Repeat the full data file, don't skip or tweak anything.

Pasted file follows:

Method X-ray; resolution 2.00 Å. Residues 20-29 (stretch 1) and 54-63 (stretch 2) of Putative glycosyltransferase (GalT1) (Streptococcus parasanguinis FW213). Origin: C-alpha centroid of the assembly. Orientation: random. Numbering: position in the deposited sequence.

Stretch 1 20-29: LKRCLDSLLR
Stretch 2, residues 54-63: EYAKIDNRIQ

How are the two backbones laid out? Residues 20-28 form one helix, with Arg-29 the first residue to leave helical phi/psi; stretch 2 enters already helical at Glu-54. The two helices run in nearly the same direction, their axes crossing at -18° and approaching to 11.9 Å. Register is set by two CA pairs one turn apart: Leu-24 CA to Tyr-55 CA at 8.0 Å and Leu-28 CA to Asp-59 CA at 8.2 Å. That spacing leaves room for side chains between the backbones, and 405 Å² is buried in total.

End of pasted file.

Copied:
Method X-ray; resolution 2.00 Å. Residues 20-29 (stretch 1) and 54-63 (stretch 2) of Putative glycosyltransferase (GalT1) (Streptococcus parasanguinis FW213). Origin: C-alpha centroid of the assembly. Orientation: random. Numbering: position in the deposited sequence.

Stretch 1 20-29: LKRCLDSLLR
Stretch 2, residues 54-63: EYAKIDNRIQ

How are the two backbones laid out? Residues 20-28 form one helix, with Arg-29 the first residue to leave helical phi/psi; stretch 2 enters already helical at Glu-54. The two helices run in nearly the same direction, their axes crossing at -18° and approaching to 11.9 Å. Register is set by two CA pairs one turn apart: Leu-24 CA to Tyr-55 CA at 8.0 Å and Leu-28 CA to Asp-59 CA at 8.2 Å. That spacing leaves room for side chains between the backbones, and 405 Å² is buried in total.